I'm trying to show [itex]\sum_{k=1}^{\infty}2^{k}sin(\frac{1}{3^{k}x})[/itex] does not converge uniformly on any (epsilon, infinity)(adsbygoogle = window.adsbygoogle || []).push({});

now I was able to show that it converges absolutely for x nonzero, by getting it in the form [itex]\sum_{k=1}^{\infty}x\left(\frac{2}{3}\right)^{k}\frac{sinx}{x}[/itex] and so the sinx/x < 1 drops out and so its a convergent geometric series. This x is not really x, I just mean its of the form sinx/x. so the series converges to 3x. However I'm not sure about the uniform part, I'm trying to show for any episilon, I can't bound the tail of the series but I don't know that it converges to 3x do I, all I know is that it converges to something smaller than 3x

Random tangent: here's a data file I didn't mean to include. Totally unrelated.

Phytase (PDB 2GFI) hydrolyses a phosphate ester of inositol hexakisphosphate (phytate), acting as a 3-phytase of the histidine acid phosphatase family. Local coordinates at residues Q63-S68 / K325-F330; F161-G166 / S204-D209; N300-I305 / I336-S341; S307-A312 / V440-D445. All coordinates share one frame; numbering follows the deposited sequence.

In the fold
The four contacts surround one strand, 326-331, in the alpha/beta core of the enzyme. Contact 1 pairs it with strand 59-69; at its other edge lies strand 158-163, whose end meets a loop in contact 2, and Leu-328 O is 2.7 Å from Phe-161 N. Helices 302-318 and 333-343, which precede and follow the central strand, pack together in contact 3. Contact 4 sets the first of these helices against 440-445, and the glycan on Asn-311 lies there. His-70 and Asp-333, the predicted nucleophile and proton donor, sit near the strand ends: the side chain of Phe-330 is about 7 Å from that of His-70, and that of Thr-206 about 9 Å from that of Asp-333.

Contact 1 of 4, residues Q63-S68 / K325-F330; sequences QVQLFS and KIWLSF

so I need to bound the tail using cauchy criterion but can't figure out why it's true. ie for n sufficiently large, [itex]\sum_{k=n}^{m}2^{k}sin(\frac{1}{3^{k}x})[/itex] needs to be less than any given [itex]\varepsilon[/itex]

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# Absolutely convergent but not uniformly convergent

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